This essay is based upon the insights and chidushim of Rabbi Steinsaltz, as published in the Hebrew version of the Steinsaltz Edition of the Talmud:

    http://steinsaltz.org/learning.php?pg=Daf_Yomi&articleId=927

  24. Nedarim 74a-b

    We have learned that a husband can be mefer (annul) the vows made by his wife. The Mishnah on our daf (=page) discusses whether his brother, the yavam, can play that role in the event that he dies without children (see the introduction to Masechet Yevamot for an explanation of the rules of yibum ? levirate marriage.) The Mishnah teaches that this is a disagreement among the tanna’im, and the Gemara explains that the focus of the disagreement is whether the concept of zikah is accepted or not.

    The word zikah is a noun that expresses a theoretical relationship or connection, which – in its original meaning – indicates that one person is tied to another in some way (in modern Hebrew, for example, the word azikim means handcuffs or restraints). The Sages used the term less for its literal meaning and more to express a legal or emotional tie between people.

    According to the opinion that zikah does not exist, the relationship between the yavam and the yevamah (=widow) is that described in the Torah ? the widow cannot marry out of the immediate family without undergoing the ceremony of halitzah. According to those who believe that zikah exists, however, we view the yavam and yevamah as being engaged, and possibly to actually be married with regard to certain halakhot.

    The Gemara in Masechet Yevamot (18a) suggests that according to Rav Yehudah the zikah is so strong that even if the woman dies, the potential yavam will not be allowed to marry her relatives, since we view it as though there was a relationship between them that was similar to marriage. The Talmud Yerushalmi, however, brings an opinion that even if you accept the concept of zikah, in the event that the yevamah dies, it becomes clear that the yibum relationship is never completed and the zikah is retroactively annulled. Thus the surviving yavam would be permitted to marry the dead woman’s relatives.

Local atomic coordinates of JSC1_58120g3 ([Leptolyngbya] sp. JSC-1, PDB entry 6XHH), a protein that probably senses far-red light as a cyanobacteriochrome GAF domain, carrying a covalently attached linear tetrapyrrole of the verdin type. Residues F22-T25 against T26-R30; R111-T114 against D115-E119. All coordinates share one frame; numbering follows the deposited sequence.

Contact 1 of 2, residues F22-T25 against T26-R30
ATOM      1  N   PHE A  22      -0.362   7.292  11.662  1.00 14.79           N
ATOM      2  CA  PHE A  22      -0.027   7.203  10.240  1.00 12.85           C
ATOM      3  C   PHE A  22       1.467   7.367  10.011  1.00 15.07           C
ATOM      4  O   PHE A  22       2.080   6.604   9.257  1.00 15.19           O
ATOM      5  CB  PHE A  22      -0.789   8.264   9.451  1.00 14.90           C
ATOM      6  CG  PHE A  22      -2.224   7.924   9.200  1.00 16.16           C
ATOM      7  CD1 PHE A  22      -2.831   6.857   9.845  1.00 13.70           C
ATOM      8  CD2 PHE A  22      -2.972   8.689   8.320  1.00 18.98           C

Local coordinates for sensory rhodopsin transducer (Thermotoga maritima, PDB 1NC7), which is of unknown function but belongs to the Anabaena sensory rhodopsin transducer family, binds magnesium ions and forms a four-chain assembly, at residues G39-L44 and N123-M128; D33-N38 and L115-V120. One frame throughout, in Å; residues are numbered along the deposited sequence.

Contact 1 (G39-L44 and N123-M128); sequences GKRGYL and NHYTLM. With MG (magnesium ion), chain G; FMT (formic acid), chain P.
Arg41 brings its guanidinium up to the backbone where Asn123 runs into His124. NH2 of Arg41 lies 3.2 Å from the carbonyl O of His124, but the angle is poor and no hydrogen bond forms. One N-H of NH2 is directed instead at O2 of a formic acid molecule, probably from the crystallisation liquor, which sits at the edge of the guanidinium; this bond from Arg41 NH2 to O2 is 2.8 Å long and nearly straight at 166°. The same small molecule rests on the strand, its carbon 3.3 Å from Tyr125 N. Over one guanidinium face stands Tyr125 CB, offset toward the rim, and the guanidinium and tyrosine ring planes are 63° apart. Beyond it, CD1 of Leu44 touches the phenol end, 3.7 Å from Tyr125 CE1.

This essay is based upon the insights and chidushim of Rabbi Steinsaltz, as published in the Hebrew version of the Steinsaltz Edition of the Talmud:

    http://steinsaltz.org/learning.php?pg=Daf_Yomi&articleId=928

  25. Nedarim 75a-b

    As we have learned, when a woman takes a vow, it can be annulled ? mufar by her father while she is living in his house, or by her husband once she is married. Similarly, the father or the husband can be meikim the neder, i.e. he can state his approval of the vow, which will solidify her obligation to fulfill it.

    The Mishnah on our daf (=page) teaches that all agree that there is no significance to a statement made by a man who tells his wife in advance that he affirms all vows that she takes for the foreseeable future. If, however, he tells her in advance that he is annulling all of her nedarim, Rabbi Eliezer rules that he has the ability to do so, while the Hakhamim disagree, arguing that he only has the ability to annul her vows after he hears that she has accepted them. Rabbi Eliezer explains his position by pointing out that the ability to annul an existing vow that has already been made would seem to be more powerful than blocking a neder that has not yet come into force. If the husband has the power to annul a vow we can assume that he certainly has the power to keep it from taking effect.

    Why is it so obvious to all that the husband cannot voice his approval before a neder is taken?

    Rashi explains simply that a non-existent entity cannot be dealt with. Since the wife has not yet taken any nedarim, there is nothing for the husband to take issue with.

    Most of the rishonim (the Rosh, Tosafot, Me’iri and others) suggest that since there are certainly nedarim that the husband will want to annul, we cannot allow his blanket approval to take effect.

    The Ran argues that the reasoning put forward by Rabbi Eliezer in the Mishnah indicates why this case will not work. As opposed to his argument regarding hafarat nedarim, the fact that a person can affirm an already existing neder in no way indicates that he will be able to do so for a neder that has not yet been made.

    This essay is based upon the insights and chidushim of Rabbi Steinsaltz, as published in the Hebrew version of the Steinsaltz Edition of the Talmud:

    http://steinsaltz.org/learning.php?pg=Daf_Yomi&articleId=929

  26. Nedarim 76a-b

    We have learned that the ability of a woman’s father or husband to do hafarat ha-neder ? to annul her vow ? is limited to the day on which he heard that the vow had been taken (see Bamidbar 30:15-16). The Mishnah on our daf (=page) teaches that the vow can be annulled “all day.” What is less clear is how to define the day. A baraita brought by the Gemara has the Tanna Kamma (=first) permitting hafarah until nightfall of the day, while Rabbi Yossi b’Rabbi Yehudah and Rabbi Elazar b’Rabbi Shimon rule that there is a 24 hour period after the husband or father hears of the neder, during which he can be mefer.